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Reference Publication: Parker, D., Barkaszi, S., Sonne, J., "Measured Impacts of Air Conditioner Condenser Shading," Presented at The Tenth Symposium on Improving Building Systems in Hot and Humid Climates, Texas A & M University, Fort Worth, TX, May 13-14, 1996.

Disclaimer: The views and opinions expressed in this article are solely those of the authors and are not intended to represent the views and opinions of the Florida Solar Energy Center.

Measured Impacts of Air Conditioner Condenser Shading

D.S. Parker, S.F. Barkaszi, Jr., and J.K. Sonne
Florida Solar Energy Center (FSEC)



A study has been conducted by the Florida Solar Energy Center (FSEC) to examine if space cooling energy savings can be achieved from shading of residential air conditioning (AC) condenser units. The investigation consisted of before-and-after experiments conducted on three homes over a two year period. A recent EPA study recommends shading of exterior AC condensers, using landscaping or other means, as a method to reduce space cooling energy use (Akbari et al., 1992).


Air-cooled condensers, as commonly used in residential air conditioning systems, employ finned-tube construction to transfer heat from the refrigerant to the air. As hot, high pressure refrigerant passes through the coil, heat in the compressed refrigerant is transferred through the tubes to the attached fins. Fans are then used to draw large quantities of outside air across the finned heat transfer surfaces to remove heat from the refrigerant so that it will be condensed and partially sub-cooled prior to its reaching the expansion valve. In theory, the efficiency of vapor compression air conditioning can be improved through two primary mechanisms associated with condenser shading:

  • Direct shading. Incident solar radiation can pose approximately a 1,000 W/m2 load under peak summer conditions to the exposed condenser surface.
  • Temperature depression. The presence of the shade trees or shading devices can potentially reduce localized outside air temperature (through direct shading and/or evapo-transpiration) and hence drop the inlet air temperature to the condensing unit.

Estimated savings of air conditioner condenser shading from landscaping have varied from 2 - 10%. The range of the estimates has largely to do with the assumed depressions that could be achieved for the inlet air to the AC condenser. Abrams (1986) speculated that reductions of 1-2oF (0.6-1.1oC) could be achieved. Parker (1983, 1989) assumed that large trees could provide effective shade not only to the air conditioning condenser, but to the adjacent areas and reduce ambient air temperatures by up to 7oF (3.9oC). Field measurement in the same studies showed measured reductions to air temperatures near shrubs and trees of 4-6oF (2.2-3.3oC) , albeit under still air conditions. More extensive landscaping may have larger effects. Geiger (1957) found up to 9oF (5oC) differences between peak temperatures in heavily forested sites, versus those in open terrain and without shade. Measurements in suburban areas have shown 4-6oF (2.2-3.3oC) peak differences between neighborhoods under mature tree canopies and newer developments with no trees (McGinn, 1982). However, still another investigation of the effect of small groups of trees on localized microclimate (Heisler, 1977) showed only small reductions to ambient air temperature (<2oF or 1.1oC), likely due to air movement. None of the studies considered the impact of landscape shading on air temperatures entering a system, such as an air conditioning condenser, which is designed to move a large volume of air over time.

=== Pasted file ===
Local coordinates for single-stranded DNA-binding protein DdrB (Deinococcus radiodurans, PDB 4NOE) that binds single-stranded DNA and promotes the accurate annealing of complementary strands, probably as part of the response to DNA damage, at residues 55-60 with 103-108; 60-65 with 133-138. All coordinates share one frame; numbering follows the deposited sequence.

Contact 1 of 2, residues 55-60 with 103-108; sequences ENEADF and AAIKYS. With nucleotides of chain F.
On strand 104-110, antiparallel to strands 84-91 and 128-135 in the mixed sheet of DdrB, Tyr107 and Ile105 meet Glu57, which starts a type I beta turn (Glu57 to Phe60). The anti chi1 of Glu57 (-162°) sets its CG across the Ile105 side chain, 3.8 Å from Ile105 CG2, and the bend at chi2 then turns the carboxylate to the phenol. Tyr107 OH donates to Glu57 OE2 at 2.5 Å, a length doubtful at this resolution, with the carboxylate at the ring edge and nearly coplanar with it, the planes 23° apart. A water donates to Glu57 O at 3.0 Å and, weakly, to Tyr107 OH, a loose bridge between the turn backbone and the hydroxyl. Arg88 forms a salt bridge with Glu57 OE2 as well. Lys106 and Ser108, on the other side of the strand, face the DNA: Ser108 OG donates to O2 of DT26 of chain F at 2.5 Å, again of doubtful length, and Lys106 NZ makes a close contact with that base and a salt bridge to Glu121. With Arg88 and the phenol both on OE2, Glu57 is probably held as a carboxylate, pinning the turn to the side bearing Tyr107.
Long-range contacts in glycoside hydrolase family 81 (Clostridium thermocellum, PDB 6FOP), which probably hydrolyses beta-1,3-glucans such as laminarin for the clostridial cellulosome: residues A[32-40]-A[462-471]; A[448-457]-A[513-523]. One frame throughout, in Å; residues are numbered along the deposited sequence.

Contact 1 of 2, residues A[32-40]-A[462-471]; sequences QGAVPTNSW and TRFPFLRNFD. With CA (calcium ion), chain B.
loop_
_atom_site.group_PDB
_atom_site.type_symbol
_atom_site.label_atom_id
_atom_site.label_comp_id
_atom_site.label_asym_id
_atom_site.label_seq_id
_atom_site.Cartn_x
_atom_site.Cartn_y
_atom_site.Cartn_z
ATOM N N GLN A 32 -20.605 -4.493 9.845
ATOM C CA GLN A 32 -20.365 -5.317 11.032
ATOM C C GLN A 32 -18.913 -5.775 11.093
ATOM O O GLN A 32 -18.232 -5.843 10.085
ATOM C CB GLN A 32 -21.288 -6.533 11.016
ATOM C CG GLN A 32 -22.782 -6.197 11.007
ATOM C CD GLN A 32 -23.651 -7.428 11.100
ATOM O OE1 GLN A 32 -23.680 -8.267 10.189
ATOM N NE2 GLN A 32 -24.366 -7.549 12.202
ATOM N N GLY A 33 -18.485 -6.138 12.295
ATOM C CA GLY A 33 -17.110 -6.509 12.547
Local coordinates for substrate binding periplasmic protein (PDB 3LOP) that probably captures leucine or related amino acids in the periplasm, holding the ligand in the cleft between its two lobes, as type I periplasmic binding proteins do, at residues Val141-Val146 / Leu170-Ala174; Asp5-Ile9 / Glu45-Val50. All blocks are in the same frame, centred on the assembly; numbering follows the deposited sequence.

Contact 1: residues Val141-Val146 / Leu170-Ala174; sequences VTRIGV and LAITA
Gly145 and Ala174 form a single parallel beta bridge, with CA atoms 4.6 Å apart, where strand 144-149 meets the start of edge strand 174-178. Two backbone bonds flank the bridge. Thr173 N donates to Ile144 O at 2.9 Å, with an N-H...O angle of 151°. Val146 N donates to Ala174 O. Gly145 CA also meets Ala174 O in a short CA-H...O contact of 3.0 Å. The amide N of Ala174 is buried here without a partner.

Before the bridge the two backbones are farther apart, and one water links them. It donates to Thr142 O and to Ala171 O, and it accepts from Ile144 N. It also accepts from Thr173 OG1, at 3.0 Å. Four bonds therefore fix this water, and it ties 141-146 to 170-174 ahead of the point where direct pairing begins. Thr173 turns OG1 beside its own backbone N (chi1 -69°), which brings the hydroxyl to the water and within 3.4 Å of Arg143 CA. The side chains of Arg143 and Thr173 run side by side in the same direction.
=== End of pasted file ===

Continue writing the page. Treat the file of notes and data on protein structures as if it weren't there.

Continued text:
Application of the first law of thermodynamics to Carnot's theoretical performance of an ideal air conditioner immediately suggests the importance of reducing the high temperatures to which heat is rejected in the refrigeration process:

COP = T2 / (T1 - T2 )


COP = Coefficient of performance
T1 = absolute temperature of the working fluid in the condenser at which heat is rejected to the atmosphere (oK)
T2 = absolute temperature of the refrigerant at which heat is absorbed from the house interior (oK)


Graph of Influence of outdoor temperature on air conditioner

In residential air conditioners an evaporator refrigerant temperature of 45oF (280oK) is common. Assuming a peak summer outdoor temperature of 95oF (308oK) and a 25oF temperature difference between the condensing and heat sink temperature, yields a typical condensing temperature of 120oF (322oK). Thus, the theoretical maximum COP for such an air-cooled cycle can be shown to be 8.1.(1) Further manipulation of this equation shows that the machine's COP can be theoretically improved by about 1.4% for each degree F that the outdoor heat sink temperature can be lowered.

The situation is somewhat different for real air conditioners, however, since the simple analysis above assumes a constant compressor efficiency and refrigerant pressure drop, as well as no friction losses or inefficiencies in the compression and expansion process. These factors serve to reduce achievable performance. Air conditioner performance in the U.S. is commonly rated as energy efficiency ratio, or EER, rated in Btu of heat rejection per input watt of power demand; COP = EER/3.413 Btu/W). Generally, the EER of residential air conditioners drops by about 1.2% approximately per each degree F (0.6oC) that the outside air temperature increases over the range between 82 and 100oF (27.8-37.8oC) (Neal and O'Neal, 1992). Figure 1 illustrates this effect from the test results from a standard residential unit.